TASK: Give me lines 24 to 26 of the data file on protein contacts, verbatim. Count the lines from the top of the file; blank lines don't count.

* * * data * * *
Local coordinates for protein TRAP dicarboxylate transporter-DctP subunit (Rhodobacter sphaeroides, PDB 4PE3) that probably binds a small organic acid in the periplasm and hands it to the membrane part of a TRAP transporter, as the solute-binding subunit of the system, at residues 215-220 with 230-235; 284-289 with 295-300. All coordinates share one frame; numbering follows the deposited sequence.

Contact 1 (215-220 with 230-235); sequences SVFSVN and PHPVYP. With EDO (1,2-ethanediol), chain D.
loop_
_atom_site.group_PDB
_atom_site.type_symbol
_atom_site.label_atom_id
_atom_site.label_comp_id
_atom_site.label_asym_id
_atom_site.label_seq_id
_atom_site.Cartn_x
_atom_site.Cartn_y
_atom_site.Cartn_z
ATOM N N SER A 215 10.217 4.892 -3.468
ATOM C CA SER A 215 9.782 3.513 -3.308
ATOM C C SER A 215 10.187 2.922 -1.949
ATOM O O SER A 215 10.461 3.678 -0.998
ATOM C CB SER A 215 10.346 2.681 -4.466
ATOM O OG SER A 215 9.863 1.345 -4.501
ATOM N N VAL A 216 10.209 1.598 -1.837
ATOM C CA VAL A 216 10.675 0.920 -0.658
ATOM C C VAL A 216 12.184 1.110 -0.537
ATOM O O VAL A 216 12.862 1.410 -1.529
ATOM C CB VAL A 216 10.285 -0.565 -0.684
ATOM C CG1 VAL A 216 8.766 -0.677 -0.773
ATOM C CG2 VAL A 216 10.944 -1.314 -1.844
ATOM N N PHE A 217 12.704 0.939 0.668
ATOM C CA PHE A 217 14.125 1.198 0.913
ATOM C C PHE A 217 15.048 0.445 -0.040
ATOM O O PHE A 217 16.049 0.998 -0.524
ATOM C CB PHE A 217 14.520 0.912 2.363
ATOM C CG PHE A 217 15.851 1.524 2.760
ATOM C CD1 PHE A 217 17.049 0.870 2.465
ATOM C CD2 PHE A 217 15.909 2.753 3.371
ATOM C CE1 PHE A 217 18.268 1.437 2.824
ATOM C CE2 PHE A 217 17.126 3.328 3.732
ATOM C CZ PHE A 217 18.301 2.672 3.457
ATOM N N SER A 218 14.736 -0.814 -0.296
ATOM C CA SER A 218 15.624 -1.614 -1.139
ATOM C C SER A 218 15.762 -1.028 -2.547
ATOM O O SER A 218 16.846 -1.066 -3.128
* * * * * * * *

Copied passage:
ATOM C CG1 VAL A 216 8.766 -0.677 -0.773
ATOM C CG2 VAL A 216 10.944 -1.314 -1.844
ATOM N N PHE A 217 12.704 0.939 0.668